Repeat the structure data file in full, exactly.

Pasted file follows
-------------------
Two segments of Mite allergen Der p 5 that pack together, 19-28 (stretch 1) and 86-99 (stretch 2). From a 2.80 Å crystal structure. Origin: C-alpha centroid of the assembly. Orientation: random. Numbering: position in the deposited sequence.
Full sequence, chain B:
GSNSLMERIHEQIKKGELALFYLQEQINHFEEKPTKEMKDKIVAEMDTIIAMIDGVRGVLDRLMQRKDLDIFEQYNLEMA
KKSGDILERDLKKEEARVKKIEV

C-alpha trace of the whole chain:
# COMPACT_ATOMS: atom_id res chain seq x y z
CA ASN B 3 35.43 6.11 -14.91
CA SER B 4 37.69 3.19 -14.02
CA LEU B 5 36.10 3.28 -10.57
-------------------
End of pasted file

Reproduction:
Two segments of Mite allergen Der p 5 that pack together, 19-28 (stretch 1) and 86-99 (stretch 2). From a 2.80 Å crystal structure. Origin: C-alpha centroid of the assembly. Orientation: random. Numbering: position in the deposited sequence.
Full sequence, chain B:
GSNSLMERIHEQIKKGELALFYLQEQINHFEEKPTKEMKDKIVAEMDTIIAMIDGVRGVLDRLMQRKDLDIFEQYNLEMA
KKSGDILERDLKKEEARVKKIEV

C-alpha trace of the whole chain:
# COMPACT_ATOMS: atom_id res chain seq x y z
CA ASN B 3 35.43 6.11 -14.91
CA SER B 4 37.69 3.19 -14.02
CA LEU B 5 36.10 3.28 -10.57